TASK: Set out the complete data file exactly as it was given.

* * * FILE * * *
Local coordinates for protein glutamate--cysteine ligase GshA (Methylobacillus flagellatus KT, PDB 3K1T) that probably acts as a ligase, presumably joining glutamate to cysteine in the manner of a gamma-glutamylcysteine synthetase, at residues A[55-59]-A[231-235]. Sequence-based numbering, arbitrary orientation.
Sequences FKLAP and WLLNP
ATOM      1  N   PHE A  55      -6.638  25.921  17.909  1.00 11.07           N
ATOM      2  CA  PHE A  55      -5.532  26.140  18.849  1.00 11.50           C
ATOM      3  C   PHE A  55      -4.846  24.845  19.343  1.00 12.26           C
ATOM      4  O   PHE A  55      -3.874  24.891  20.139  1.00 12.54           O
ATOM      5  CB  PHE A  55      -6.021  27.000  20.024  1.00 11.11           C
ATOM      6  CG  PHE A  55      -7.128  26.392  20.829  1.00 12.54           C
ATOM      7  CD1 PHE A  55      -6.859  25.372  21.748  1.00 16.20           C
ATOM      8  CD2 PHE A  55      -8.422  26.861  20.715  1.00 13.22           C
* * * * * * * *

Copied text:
Local coordinates for protein glutamate--cysteine ligase GshA (Methylobacillus flagellatus KT, PDB 3K1T) that probably acts as a ligase, presumably joining glutamate to cysteine in the manner of a gamma-glutamylcysteine synthetase, at residues A[55-59]-A[231-235]. Sequence-based numbering, arbitrary orientation.
Sequences FKLAP and WLLNP
ATOM      1  N   PHE A  55      -6.638  25.921  17.909  1.00 11.07           N
ATOM      2  CA  PHE A  55      -5.532  26.140  18.849  1.00 11.50           C
ATOM      3  C   PHE A  55      -4.846  24.845  19.343  1.00 12.26           C
ATOM      4  O   PHE A  55      -3.874  24.891  20.139  1.00 12.54           O
ATOM      5  CB  PHE A  55      -6.021  27.000  20.024  1.00 11.11           C
ATOM      6  CG  PHE A  55      -7.128  26.392  20.829  1.00 12.54           C
ATOM      7  CD1 PHE A  55      -6.859  25.372  21.748  1.00 16.20           C
ATOM      8  CD2 PHE A  55      -8.422  26.861  20.715  1.00 13.22           C